Athletic Hall of Fame
Rob Ryan came to SWOSU in 1981 with his twin brother Rex. Both had been given a scholarship by Coach Bob Mazie who befriended their father, Buddy, while working at a football summer camp in Chicago.
As a 6-2, 180 pounds defensive end, Rod had somehow flown under the radar of major college recruiters after graduation from Stevenson High School in Prairie View, III.
Rob's introduction to SWOSU football was no different than many of the freshmen today. Much of it was spent at the wrong end of a tackling dummy or as practice squad fodder. Rob and his brother were cofounders of the "Ryan Squad," which was the nine-person scout team that hit the starters much harder than they were accustomed to. Oh yes, they were skirmishes and insults exchanged, many of which you've no doubt heard about.
Both Rob and Rex let their playing aspirations go after the 1981 season, but their football dreams had grown stronger.
After graduating in 1987, Rob made a few stops at some small colleges before he began coaching alongside his father in 1994 with the Arizona Cardinals as the defensive backs coach. In his first season, the Cardinals boasted the NFL's third ranked defense and then in the following year led the entire league with 45 takeaways.
He returned to Oklahoma in 1997 and spent three years as defensive coordinator at Oklahoma State. Under his leadership, the Cowboys defense ranked among the best in the nation and finished the year with an 8-4 record and an Alamo Bowl berth.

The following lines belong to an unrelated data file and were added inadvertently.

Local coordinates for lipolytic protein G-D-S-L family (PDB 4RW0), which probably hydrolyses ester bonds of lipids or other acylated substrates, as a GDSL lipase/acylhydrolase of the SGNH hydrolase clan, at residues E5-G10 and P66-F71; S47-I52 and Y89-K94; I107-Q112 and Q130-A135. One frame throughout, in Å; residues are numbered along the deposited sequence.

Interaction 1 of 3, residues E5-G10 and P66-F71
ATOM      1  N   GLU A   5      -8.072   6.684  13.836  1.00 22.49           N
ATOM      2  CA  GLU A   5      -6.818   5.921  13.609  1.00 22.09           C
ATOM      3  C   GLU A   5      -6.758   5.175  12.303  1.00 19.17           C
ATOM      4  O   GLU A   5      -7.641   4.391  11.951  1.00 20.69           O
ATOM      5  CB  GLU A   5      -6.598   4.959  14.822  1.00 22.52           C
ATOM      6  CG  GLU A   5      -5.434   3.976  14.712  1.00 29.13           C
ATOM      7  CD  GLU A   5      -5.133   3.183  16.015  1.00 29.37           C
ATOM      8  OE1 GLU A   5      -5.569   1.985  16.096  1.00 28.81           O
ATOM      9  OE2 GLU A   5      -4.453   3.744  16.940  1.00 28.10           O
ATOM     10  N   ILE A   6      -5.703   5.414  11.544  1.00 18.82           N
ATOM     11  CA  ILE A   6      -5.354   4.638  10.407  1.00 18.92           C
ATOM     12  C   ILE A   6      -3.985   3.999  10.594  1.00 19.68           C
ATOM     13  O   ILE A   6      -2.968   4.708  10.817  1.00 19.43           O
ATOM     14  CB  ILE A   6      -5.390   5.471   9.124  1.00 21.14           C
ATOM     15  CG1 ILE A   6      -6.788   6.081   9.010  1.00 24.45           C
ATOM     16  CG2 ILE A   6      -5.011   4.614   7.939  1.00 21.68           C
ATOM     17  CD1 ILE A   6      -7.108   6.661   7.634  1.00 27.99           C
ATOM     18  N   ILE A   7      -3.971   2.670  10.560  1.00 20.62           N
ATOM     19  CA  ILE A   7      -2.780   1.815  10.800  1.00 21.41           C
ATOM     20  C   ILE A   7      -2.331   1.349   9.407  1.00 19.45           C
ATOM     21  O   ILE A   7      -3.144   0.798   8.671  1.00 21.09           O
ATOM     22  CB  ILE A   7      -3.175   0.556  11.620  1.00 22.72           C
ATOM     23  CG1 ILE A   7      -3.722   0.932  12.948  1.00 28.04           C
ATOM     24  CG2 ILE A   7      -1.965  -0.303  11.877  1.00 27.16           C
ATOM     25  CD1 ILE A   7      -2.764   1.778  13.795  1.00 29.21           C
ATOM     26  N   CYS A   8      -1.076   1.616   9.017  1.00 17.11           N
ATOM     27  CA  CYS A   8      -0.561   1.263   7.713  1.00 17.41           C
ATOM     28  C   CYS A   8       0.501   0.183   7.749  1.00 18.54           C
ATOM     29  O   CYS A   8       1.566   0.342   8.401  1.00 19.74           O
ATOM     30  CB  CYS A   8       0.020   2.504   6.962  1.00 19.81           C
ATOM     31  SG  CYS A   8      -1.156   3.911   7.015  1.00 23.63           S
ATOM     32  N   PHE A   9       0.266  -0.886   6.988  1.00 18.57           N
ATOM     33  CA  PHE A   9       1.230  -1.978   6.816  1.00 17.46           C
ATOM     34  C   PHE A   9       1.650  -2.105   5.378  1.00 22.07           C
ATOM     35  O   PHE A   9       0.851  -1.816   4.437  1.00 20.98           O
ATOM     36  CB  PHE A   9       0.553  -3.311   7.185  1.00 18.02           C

His next job came as the linebackers coach for the NFL's New England Patriots. He spent four seasons with New England and was part of two Super Bowl championship teams-36 and 38.
He was given full control of his first NFL defense in 2004 when he was hired as the coordinator for the Oakland Raiders. He spent five seasons with the Raiders, and by year three, he had the league's best rated pass defense and third-best overall.
Rob left Oakland in 2009 to take over the same role with the Cleveland Browns. Again as before, he bettered the Browns. Cleveland did not allow a touchdown in his first three games and ended the season with 40 sacks, the most by the club in eight years. Cleveland improved statistically in points allowed, total yards allowed, rushing yards allowed, and sacks and first downs allowed.
Rob took his current job as the Dallas Cowboys defensive coordinator on Jan. 15, 2011.
Ask any Cowboy defender and they will tell you they are thrilled with their new boss and feed off his excitement and energy. Dallas ended 2011 yielding a full touchdown less than the previous team while improving itself 15 spots in fewest points allowed.
All total, he has spent more than 25 years as a football coach, including the last 15 in the National Football League.